Posts from the ‘Technology’ Category

Civil War-era balloon technology still used in battle

Prof. Lowe ascending in the Intrepid to observe the Battle of Fair Oaks. Photo by Matthew Brady

WASHINGTON – During the civil war, the Union Army Balloon Corps performed aerial reconnaissance on the Confederate Army.

Fast forward today and “the U.S. military is deploying balloons in wars zones today,” says John Deperro, balloon enthusiast and Civil War reenactor with the Union Army Balloon Corps.

He says the best you can get out of an unmanned aerial vehicle or UAV is about 36 hours.

“In fact, there is a northern Virginia company that will be deploying a 370-foot balloon next month in Afghanistan to sit in and orbit over Kabul at 20,000 feet for five days at a time,” he says.

Kevin Knapp, another Civil War balloon enthusiast and professional balloon pilot says the Union Army had seven balloons and nine balloonists.

“They were no hot air balloons. Balloons at the time were gas balloons,” Knapp says.

He says the Union Army Balloon Corps formed after Thaddeus Lowe, who became commander of the corps, met with President Lincoln for a demonstration in June 1861.

They used their balloons to perform aerial reconnaissance on the Confederate armies. With the balloons tethered, they could send a telegraph wire down the rope and to the commanders, giving them real time intelligence.

Deperro says ballooning lessons learned during the Civil War have many applications today by American armed forces deployed overseas.

WTOP’s Kathy Stewart contributed to this report.

Apps put Civil War historians on your iPhone

Hank Silverberg,

The first screen of the Fredericksburg Battle App. (Photo Courtesy of iTunes)

WASHINGTON – Have you toured one of the many civil war battlefield’s in the capitol region and wished that you had an historian at your side? There’s now a 21st century way to do that.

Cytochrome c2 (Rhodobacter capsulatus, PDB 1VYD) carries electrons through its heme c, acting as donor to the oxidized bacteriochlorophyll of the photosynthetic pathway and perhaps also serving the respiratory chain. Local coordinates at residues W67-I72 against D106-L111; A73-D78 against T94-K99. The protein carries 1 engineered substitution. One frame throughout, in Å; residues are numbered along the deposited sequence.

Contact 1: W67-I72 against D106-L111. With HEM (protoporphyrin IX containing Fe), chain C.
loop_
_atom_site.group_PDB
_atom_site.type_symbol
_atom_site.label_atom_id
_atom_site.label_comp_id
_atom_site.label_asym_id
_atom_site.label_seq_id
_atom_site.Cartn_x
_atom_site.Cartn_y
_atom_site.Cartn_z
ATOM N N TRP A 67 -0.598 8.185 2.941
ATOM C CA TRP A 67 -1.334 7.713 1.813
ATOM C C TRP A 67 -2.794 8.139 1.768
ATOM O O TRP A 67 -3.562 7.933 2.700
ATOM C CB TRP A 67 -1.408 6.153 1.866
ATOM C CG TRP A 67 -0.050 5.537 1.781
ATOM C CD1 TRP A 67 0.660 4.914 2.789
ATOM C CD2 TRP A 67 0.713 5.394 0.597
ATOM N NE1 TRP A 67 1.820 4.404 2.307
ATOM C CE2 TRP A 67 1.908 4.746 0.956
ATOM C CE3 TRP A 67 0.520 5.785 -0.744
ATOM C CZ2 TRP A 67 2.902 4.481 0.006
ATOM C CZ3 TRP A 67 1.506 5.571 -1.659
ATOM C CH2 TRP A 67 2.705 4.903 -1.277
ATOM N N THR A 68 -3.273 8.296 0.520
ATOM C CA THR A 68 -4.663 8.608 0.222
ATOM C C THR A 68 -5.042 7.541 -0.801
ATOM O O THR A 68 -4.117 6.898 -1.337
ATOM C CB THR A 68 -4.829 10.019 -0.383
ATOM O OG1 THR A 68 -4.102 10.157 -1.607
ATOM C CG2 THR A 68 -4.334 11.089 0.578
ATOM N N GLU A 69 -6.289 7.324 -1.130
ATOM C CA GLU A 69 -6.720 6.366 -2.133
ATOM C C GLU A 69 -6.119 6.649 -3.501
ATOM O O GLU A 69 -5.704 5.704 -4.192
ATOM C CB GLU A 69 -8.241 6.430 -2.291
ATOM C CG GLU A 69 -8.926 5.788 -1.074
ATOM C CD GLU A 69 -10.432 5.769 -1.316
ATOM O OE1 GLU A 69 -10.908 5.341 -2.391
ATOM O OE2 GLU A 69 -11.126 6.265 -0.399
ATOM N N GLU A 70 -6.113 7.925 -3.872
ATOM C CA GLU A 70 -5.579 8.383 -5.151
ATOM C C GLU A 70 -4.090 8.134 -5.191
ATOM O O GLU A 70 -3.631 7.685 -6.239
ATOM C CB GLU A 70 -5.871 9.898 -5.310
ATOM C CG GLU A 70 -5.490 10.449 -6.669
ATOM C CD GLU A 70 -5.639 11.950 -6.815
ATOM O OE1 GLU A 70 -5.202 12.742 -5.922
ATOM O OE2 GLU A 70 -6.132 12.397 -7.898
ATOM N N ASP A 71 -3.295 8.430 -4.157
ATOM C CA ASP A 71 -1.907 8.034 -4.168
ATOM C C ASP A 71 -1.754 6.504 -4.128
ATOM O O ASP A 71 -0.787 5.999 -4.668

If you tour the battlefield at Fredericksburg, Gettysburg or soon, Bull Run, you can download your own historian in the form of an “Battle App” for $1.99.

“It takes you to familiar sites, as well as obscure sites,” says Jim Campi from the Civil War Preservation trust.

The app for Fredericksburg, where Union and Confederate troops fought a fierce battle in December of 1862, takes you through the downtown area where there was considerable fighting, but most people never check out when they view the current battlefield.

“What we are really trying to do is put an historian in your pocket, give you the flavor of going out there with a guided tour,” says Campi.

The applications are all part of an effort to spark more interest in Civil War sites as the 150th anniversary of the conflict moves ahead.

Apps for Fredericksburg and Gettysburg areavailable now. One for Bull Run is coming in July, as the actual anniversary Battle of First Manassas arrives.

There are plans to add Chancellorsville, Ceder Creek, the Wilderness, Petersburg and Malvern Hill in Virginia and Antietam in Maryland.

The money collected from the apps will be used to create more apps and to upgrade them from time to time.

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